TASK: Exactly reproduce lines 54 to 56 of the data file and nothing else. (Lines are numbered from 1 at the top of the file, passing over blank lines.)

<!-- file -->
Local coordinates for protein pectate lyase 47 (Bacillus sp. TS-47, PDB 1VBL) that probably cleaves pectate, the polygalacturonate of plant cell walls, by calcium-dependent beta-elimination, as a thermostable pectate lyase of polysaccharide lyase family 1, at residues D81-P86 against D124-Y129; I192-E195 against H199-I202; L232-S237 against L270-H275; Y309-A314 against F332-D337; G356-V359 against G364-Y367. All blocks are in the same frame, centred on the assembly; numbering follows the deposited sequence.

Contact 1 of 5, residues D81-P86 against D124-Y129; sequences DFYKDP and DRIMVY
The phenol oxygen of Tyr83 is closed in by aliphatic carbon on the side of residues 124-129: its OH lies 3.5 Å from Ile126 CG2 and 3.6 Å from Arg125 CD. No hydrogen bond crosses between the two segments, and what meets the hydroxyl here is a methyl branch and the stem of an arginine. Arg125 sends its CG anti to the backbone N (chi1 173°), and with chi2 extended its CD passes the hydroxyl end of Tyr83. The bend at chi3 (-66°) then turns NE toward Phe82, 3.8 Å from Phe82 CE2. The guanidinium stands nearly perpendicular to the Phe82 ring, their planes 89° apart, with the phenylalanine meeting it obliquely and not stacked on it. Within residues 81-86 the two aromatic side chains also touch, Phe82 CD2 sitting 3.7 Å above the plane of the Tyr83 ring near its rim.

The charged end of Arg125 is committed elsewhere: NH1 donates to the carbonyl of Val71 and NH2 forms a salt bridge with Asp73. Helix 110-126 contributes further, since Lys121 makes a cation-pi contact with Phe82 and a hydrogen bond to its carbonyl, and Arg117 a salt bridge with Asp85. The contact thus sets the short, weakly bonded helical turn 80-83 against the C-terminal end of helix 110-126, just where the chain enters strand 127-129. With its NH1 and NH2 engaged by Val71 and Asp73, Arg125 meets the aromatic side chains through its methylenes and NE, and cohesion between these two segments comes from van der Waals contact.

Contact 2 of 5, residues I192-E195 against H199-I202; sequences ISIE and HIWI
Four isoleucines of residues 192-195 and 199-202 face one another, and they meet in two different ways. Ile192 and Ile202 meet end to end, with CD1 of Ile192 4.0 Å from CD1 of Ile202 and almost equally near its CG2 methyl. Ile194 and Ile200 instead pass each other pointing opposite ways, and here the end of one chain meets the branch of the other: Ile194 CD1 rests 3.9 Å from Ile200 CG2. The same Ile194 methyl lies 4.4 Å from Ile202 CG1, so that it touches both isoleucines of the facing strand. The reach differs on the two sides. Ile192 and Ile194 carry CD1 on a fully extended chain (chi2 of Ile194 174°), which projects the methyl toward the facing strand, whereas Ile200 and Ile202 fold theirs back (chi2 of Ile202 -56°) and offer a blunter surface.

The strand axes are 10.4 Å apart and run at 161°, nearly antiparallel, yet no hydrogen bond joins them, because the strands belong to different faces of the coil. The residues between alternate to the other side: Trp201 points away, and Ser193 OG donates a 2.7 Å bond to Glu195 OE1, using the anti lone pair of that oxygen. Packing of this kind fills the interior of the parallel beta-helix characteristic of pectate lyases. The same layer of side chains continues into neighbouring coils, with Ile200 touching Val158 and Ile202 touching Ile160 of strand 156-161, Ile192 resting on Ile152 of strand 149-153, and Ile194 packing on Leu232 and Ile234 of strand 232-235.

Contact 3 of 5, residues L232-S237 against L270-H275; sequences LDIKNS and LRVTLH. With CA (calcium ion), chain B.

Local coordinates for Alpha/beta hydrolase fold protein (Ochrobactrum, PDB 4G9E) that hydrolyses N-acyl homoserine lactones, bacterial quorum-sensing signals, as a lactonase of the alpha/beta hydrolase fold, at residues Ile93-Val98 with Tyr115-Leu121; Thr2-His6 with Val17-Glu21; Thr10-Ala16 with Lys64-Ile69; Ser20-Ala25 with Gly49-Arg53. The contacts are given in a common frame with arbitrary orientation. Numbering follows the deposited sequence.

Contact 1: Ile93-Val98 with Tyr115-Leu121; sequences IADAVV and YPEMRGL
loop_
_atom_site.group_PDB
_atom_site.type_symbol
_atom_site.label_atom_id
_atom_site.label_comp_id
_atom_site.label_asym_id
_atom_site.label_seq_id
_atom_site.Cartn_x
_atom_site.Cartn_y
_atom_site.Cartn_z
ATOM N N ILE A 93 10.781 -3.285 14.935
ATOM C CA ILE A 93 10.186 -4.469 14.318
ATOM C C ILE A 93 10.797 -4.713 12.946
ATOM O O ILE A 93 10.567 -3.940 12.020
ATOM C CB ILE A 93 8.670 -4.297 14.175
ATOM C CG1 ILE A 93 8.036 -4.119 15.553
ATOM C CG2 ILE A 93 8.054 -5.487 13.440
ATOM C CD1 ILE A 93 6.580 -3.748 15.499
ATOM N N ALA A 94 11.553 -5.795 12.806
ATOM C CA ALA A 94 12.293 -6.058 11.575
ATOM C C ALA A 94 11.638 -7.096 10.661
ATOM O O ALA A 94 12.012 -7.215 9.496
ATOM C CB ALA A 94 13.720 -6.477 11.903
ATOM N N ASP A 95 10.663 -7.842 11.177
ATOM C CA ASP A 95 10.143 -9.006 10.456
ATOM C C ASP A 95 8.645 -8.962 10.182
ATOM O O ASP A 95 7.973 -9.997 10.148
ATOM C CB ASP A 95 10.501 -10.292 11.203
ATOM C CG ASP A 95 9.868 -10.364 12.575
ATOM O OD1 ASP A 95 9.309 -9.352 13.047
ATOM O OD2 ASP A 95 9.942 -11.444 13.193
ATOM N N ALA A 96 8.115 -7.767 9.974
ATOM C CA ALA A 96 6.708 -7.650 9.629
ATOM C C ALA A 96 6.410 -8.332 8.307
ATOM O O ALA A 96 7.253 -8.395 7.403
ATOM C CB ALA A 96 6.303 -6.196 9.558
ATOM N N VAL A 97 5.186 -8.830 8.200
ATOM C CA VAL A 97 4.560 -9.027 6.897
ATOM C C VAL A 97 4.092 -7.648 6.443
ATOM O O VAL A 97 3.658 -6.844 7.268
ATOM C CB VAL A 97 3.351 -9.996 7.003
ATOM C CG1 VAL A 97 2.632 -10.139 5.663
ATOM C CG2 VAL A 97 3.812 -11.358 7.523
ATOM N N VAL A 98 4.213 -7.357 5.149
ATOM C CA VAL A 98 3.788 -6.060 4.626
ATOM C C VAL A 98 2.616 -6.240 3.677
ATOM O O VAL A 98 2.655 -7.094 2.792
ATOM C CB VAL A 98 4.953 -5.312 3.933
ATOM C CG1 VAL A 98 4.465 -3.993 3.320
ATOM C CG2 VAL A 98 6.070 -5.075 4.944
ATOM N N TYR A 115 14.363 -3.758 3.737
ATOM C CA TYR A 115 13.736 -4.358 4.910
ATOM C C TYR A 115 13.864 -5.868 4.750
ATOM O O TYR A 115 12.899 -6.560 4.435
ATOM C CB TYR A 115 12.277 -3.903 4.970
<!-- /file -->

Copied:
ATOM N N VAL A 98 4.213 -7.357 5.149
ATOM C CA VAL A 98 3.788 -6.060 4.626
ATOM C C VAL A 98 2.616 -6.240 3.677